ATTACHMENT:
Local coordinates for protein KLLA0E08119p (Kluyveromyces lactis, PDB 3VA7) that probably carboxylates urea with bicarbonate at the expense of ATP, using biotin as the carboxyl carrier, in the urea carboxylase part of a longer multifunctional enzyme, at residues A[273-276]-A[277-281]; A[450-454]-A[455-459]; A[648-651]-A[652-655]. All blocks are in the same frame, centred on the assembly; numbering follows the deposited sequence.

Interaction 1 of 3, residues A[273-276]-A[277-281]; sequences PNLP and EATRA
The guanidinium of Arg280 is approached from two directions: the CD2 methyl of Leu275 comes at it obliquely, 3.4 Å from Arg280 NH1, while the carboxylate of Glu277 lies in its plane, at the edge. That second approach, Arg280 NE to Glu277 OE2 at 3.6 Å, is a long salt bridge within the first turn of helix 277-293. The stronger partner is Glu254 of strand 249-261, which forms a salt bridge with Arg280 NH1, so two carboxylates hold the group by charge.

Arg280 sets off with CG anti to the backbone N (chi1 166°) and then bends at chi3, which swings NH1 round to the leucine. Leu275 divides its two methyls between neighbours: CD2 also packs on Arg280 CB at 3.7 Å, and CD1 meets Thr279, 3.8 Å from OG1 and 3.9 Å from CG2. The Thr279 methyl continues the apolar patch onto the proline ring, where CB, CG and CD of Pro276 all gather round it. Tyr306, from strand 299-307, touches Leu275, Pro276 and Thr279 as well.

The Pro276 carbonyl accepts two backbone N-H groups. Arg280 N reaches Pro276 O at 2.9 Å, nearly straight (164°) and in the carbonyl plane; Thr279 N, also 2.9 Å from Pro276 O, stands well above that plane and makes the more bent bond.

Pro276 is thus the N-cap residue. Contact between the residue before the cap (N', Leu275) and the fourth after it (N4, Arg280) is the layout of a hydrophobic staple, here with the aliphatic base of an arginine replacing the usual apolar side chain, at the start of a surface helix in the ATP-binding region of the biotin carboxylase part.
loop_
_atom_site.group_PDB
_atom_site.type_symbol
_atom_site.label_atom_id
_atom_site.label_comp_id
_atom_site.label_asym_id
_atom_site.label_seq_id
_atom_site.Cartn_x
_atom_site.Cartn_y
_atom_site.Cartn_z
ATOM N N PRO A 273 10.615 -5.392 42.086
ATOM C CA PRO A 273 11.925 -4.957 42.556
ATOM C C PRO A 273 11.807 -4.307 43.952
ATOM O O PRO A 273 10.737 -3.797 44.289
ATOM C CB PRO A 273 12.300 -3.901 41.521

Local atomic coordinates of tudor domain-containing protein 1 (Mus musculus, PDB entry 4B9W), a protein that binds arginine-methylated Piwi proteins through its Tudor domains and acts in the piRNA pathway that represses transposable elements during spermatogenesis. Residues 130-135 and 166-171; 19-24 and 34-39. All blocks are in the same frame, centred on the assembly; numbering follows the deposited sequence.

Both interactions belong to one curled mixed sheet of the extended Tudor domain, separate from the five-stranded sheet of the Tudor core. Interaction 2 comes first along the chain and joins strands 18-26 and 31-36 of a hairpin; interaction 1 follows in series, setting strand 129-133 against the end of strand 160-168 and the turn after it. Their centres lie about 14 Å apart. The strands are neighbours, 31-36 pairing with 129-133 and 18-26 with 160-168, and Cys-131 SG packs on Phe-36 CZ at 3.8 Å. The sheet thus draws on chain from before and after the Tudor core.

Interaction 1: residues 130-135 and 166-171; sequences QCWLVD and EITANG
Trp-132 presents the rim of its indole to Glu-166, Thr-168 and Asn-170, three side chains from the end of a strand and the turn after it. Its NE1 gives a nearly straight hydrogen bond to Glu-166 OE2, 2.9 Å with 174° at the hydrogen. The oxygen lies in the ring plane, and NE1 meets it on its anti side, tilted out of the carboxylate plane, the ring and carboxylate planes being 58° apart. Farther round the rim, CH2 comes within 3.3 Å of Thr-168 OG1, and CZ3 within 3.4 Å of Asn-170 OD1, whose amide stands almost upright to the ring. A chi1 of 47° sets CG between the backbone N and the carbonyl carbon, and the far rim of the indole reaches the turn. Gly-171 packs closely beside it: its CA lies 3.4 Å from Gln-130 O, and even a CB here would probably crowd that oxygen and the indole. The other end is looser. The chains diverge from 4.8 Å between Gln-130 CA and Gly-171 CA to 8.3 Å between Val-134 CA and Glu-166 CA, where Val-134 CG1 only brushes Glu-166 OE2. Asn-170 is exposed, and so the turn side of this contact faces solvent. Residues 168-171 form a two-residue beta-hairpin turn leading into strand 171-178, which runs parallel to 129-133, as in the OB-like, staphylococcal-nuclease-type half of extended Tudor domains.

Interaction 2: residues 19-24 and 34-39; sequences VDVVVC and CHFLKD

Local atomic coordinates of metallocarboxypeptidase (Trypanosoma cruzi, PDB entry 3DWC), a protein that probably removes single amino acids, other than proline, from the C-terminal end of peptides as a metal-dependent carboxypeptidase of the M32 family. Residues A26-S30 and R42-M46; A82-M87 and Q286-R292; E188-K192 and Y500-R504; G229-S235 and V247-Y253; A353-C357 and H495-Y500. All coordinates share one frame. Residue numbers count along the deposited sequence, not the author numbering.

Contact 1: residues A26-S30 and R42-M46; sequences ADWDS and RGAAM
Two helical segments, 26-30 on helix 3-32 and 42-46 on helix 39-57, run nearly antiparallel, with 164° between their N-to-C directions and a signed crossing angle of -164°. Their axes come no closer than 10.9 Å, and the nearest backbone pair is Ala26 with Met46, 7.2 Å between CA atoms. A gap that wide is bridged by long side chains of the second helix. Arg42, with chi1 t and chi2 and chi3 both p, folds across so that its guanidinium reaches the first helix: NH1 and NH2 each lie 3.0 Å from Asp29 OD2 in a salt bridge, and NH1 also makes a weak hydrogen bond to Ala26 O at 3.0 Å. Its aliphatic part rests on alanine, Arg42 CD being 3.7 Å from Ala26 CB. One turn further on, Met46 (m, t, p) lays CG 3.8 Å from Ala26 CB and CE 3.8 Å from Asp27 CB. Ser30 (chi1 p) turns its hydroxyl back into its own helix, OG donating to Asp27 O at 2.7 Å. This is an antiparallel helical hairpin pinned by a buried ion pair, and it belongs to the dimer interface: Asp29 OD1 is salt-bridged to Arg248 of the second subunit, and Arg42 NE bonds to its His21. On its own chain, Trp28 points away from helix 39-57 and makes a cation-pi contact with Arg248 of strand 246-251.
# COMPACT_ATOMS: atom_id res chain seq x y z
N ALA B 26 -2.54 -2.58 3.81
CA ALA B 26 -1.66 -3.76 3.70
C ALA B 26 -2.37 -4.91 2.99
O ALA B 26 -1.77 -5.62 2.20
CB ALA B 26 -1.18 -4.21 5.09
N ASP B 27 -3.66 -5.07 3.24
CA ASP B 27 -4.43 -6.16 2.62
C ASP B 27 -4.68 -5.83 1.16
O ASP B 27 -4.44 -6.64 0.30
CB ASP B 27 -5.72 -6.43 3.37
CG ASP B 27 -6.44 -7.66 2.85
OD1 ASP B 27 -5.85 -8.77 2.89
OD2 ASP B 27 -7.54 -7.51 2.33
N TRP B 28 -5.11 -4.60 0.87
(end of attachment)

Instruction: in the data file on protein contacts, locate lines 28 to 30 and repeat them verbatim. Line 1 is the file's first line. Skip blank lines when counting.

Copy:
Contact 1: residues A26-S30 and R42-M46; sequences ADWDS and RGAAM
Two helical segments, 26-30 on helix 3-32 and 42-46 on helix 39-57, run nearly antiparallel, with 164° between their N-to-C directions and a signed crossing angle of -164°. Their axes come no closer than 10.9 Å, and the nearest backbone pair is Ala26 with Met46, 7.2 Å between CA atoms. A gap that wide is bridged by long side chains of the second helix. Arg42, with chi1 t and chi2 and chi3 both p, folds across so that its guanidinium reaches the first helix: NH1 and NH2 each lie 3.0 Å from Asp29 OD2 in a salt bridge, and NH1 also makes a weak hydrogen bond to Ala26 O at 3.0 Å. Its aliphatic part rests on alanine, Arg42 CD being 3.7 Å from Ala26 CB. One turn further on, Met46 (m, t, p) lays CG 3.8 Å from Ala26 CB and CE 3.8 Å from Asp27 CB. Ser30 (chi1 p) turns its hydroxyl back into its own helix, OG donating to Asp27 O at 2.7 Å. This is an antiparallel helical hairpin pinned by a buried ion pair, and it belongs to the dimer interface: Asp29 OD1 is salt-bridged to Arg248 of the second subunit, and Arg42 NE bonds to its His21. On its own chain, Trp28 points away from helix 39-57 and makes a cation-pi contact with Arg248 of strand 246-251.
# COMPACT_ATOMS: atom_id res chain seq x y z